Remote Workers Unite!
In addition to our population of freelancers, Workantile also provides refuge for people working remotely for companies all over the world—some with headquarters as far away as Europe or Australia, and others literally right next door. As remote employees often do, these members have discovered that the enviable freedom of working from home comes at a price: social isolation. Omar Abdala, a Workantiler and chief data scientist for the Lotame data management platform of Columbia, Maryland, doesn’t mince words when it comes to the benefit of seeing people on a daily basis: “Otherwise I would be sitting at home and very frequently interacting in person only with my own children”—a situation, he notes with a laugh, that is not great for his sanity.
Like many of our members, Omar also came to Ann Arbor to be with a spouse pursuing a new job or a degree at the University. Moving like this to an entirely new place can be exciting, but it can also exacerbate feelings of isolation and loneliness. Fortunately, Workantile is also more than just a collection of random faces to look at: we are a real human community. This is certainly a draw for Dana Kublin, a graphic designer in technology research, who moved to Ann Arbor in 2018 and, like Omar, embraced the adventure of moving to a new town for her partner, who studies at the U of M. “I love Workantile,” Dana says, “because the community is amazing and the space is really inviting. It’s been a great way to meet people and explore town, rather than working from home by myself.”
Echoing those sentiments is Laura Slider, who describes Workantile as having been “very warm and friendly, right from the beginning.” Laura lists her titles as office manager, bookkeeper and “general do-it person” for The Modern Firm, a website developer for small law firms. With its home office just one door down from us, employees of The Modern Firm have been a staple of Workantile life. “I thought perhaps as an older person that I would feel out of place,” says Laura, “but I’ve felt very welcome, I enjoy the social activities, and there’s a level of professionalism—only with tasty baked goods and lots of good conversation and laughter.”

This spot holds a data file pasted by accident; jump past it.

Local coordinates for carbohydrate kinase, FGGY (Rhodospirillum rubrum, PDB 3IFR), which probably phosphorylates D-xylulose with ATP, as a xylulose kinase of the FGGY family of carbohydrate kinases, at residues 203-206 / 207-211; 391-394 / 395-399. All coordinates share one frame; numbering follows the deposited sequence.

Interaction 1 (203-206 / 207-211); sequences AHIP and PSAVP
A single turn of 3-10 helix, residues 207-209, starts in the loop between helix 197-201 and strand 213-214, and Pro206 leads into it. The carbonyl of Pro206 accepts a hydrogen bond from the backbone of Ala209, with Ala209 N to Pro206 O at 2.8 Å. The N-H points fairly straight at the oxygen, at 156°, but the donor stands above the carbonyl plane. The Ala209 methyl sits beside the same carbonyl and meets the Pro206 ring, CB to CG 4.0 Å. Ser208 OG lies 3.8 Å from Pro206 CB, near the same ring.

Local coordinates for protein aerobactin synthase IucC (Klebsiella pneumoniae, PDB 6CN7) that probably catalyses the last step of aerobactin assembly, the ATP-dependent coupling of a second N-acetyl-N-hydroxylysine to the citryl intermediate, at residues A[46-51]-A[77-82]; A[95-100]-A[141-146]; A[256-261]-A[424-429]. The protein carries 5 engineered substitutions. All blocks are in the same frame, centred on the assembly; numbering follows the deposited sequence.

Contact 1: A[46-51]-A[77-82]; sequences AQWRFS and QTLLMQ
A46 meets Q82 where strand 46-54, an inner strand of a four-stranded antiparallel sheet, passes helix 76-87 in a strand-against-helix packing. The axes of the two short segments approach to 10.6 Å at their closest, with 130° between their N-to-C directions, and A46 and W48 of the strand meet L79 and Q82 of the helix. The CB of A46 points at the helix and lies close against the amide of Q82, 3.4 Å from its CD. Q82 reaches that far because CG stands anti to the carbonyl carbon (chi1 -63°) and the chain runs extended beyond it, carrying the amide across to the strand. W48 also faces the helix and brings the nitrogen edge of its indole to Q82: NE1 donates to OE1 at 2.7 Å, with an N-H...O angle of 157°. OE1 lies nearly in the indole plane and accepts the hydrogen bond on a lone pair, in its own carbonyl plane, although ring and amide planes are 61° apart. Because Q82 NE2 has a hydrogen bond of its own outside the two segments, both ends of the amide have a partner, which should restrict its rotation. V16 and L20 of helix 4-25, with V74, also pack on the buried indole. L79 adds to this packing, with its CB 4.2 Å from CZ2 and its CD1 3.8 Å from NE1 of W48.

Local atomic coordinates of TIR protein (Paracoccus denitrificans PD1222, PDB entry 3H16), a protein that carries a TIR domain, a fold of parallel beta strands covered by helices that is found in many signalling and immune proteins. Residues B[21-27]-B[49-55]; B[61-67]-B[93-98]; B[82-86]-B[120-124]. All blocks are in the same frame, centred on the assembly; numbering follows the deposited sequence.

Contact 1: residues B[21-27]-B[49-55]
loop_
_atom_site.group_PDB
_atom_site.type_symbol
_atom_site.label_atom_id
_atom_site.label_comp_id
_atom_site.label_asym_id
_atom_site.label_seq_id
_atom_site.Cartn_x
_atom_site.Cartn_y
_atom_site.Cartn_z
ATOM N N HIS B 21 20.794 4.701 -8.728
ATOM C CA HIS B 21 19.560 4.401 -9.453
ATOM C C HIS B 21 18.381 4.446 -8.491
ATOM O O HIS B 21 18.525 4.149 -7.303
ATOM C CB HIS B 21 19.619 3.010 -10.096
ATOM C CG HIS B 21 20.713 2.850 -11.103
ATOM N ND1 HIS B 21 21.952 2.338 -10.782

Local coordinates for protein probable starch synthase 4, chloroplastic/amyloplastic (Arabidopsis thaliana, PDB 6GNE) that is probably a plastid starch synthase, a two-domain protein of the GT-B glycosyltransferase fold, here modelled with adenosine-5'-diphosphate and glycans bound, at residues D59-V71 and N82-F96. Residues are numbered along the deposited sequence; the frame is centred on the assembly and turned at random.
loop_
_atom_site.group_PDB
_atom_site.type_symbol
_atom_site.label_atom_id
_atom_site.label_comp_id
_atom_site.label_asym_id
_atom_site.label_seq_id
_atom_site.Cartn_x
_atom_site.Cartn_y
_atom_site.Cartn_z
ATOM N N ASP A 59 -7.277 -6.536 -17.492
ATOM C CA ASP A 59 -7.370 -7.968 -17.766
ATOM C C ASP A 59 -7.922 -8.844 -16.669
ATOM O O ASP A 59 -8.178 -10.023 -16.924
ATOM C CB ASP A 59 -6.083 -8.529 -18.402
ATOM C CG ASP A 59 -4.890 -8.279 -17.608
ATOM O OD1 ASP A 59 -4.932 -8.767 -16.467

Tom Brandt agrees: “We have a fantastic community here that is very supportive and warm and friendly—you just feel good when you walk into the place.” Tom serves as director of software engineering for Trice Imaging, a medical imaging software company with offices on multiple continents. A Workantile member for about ten years—“actually since the day it opened,” he points out—his story also nicely illustrates the community spirit of Workantile, where all members are encouraged to contribute in ways going beyond just paying member dues. While Tom started out as a regular member, he and two other members took over from the original owner in 2011, when Workantile was “in serious financial trouble,” as Tom recalls. He ended up as essentially a managing partner of Workantile until 2019, when another ownership group—likewise members themselves—took on the leadership of the organization.
So if you’re a remote employee sitting at home trying to work while tending to children, dogs, the laundry, the lawn… come check us out! At Workantile you’ll find a welcoming community where you can get your work done, socialize, make friends and get involved.